Overall 140NGS (genetic alteration)mPFS of 9.3 m with capivasertib versus 3.7 m with placebo in PIK3CA, AKT1 or PTEN-altered subgroup (HR 0.30, p = 0.01)
AI-resistantFulvestrant + Capivasertib
Fulvestrant + Placebo
IHCNo predictive role (PFS)
PARP InhibitorTalazoparibNCT02401347 [41]IIHER2-
MBC (plus other solid tumor)
PretreatedTalazoparib20 (13 BRCA1/2 wt MBC and 7 non- breast)NGS (homologous recombination pathway: PTEN gene mutation)3 pts had a RECIST response (ORR = 25%, 2 gPALB2, 1 gCHEK2/gFANCA/sPTEN) and 3 additional pts (gPALB2, sATR, sPTEN) had SD ≥ 6 m. (CBR = 50%)
Endocrine TherapyAnastrozole/FulvestrantCARMINA 02 [42]IIHER2-
NeoadjuvantAnastrozole FulvestrantOverall
55 (RNA) 89 (NGS)
gene expression (PTEN-related encoding gene
PTEN-related encoding gene TPTE significantly overexpressed in responders but not in non-responders
Abbreviations: HR+, hormone-receptor positive; MBC, metastatic breast cancer; AI, aromatase inhibitor; IHC, immunohistochemistry; TTP, time-to-progression; NGS, next-generation sequencing; (m)PFS, (median)progression-free survival; TN, triple-negative; AKT, protein kinase B; EBC, early breast cancer; CT, chemotherapy; pCR, pathologic complete response; HR, hazard ratio; ORR, overall response rate; SD, stable disease; m., months; PARP, poly ADP-ribose polymeraseCHECK2, checkpoint kinase 2; FANCA, Fanconi Anemia group A protein; CBR, clinical benefit rate.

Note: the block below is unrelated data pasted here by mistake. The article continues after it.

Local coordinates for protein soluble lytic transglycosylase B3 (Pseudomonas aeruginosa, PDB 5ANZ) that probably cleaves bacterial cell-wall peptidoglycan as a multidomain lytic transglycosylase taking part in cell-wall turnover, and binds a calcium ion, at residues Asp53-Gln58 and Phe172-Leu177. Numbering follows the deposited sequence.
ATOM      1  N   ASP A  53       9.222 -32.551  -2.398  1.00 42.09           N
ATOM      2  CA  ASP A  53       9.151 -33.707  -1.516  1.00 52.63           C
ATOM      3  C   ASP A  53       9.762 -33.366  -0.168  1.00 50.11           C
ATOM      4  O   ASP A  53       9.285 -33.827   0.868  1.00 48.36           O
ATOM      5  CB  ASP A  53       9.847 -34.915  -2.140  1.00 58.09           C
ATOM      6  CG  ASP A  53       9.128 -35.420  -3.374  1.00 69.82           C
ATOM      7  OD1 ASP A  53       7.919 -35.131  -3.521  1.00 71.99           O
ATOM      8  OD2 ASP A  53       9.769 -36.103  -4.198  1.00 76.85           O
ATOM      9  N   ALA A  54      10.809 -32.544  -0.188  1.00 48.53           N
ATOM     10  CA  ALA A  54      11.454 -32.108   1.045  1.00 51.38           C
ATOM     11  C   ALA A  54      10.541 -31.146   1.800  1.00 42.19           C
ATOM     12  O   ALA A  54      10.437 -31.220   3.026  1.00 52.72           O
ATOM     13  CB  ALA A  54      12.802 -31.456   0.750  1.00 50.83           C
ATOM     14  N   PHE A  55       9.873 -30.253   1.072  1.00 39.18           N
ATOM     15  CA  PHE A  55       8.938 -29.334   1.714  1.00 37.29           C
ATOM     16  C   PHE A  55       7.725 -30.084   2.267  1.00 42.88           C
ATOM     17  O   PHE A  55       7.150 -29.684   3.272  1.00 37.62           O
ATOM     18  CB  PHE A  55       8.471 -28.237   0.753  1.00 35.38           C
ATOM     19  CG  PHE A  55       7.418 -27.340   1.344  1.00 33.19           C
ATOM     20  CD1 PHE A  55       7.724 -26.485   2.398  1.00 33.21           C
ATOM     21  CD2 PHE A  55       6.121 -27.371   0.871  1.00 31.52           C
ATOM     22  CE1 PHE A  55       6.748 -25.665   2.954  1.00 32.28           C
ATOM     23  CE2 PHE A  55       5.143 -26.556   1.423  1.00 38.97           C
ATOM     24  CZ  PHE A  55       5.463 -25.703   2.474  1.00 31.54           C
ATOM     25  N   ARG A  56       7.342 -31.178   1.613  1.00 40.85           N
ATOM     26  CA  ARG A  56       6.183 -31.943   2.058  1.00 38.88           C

Table 2. Phase II and phase III clinical trials with translational analyses exploring the predictive role of PTEN in HER2-positive breast cancer.
Table 2. Phase II and phase III clinical trials with translational analyses exploring the predictive role of PTEN in HER2-positive breast cancer.
Treatment StrategyAgentTrialPhasePopulationSettingArmsN pts (Translational Analysis)PTEN AnalysisMain Results
Single anti-HER2 blockadeTrastuzumabNCT00133796 [43]IIEBCNeoadjuvantCT + Trastuzumab35IHC (protein level: 0 versus 1+ versus 2+ versus 3+)pCR rates in low-PTEN versus high-PTEN: 15.4% versus 44.4%
GeparQuattro [44]IIIEBCNeoadjuvantCT (anthra-taxane) + Trastuzumab
2 arms with CT (anthra-taxane-cape) + Trastuzumab
Overall 108automated quantitative immunofluorescence (PTEN-low <60.1)pCR rates in high-PTEN versus low-low PTEN: 57.1% versus 27.6%
N9831 [28]IIIEBCAdjuvantCT alone
CT + sequential trastuzumab
CT + concurrent trastuzumab
IHC (PTEN+: >0% invasive cells with ≥1+ cytoplasmatic staining; examination of alternate cut-points)No predictive role with different cut-points (DFS)
BCIRG-006 [33]IIIEBCAdjuvantCT (anthra) + Trastuzumab
CT (non-anthra) + Trastuzumab
IHC clone 9559 Cell Signaling Technology (protein level: 0 versus 1+ versus 2+ versus 3+)No predictive role (DFS, OS)
LapatinibEGF103009 [45]IIMBCRefractory or recurrent after anthracycline-containing regimen in the adjuvant or metastatic settingLapatinib30IHCclone by Cascade Bioscience (protein level: 0 versus 1+ versus 2+ versus 3+)No predictive role (ORR)
EGF104535 [31]IIIMBCFirst-lineCT + Lapatinib
CT + placebo
IHC clone 138G6 Cell Signaling Technology (protein level: 0 versus 1+ versus 2+ versus 3+; two alternative cutoffs for PTEN-low: 0/1+ or 0)No predictive role (PFS, OS)
Dual anti-HER2 blockadeTrastuzumab + PertuzumabCleopatra [30]IIIMBCFirst-lineCT + Trastuzumab + Pertuzumab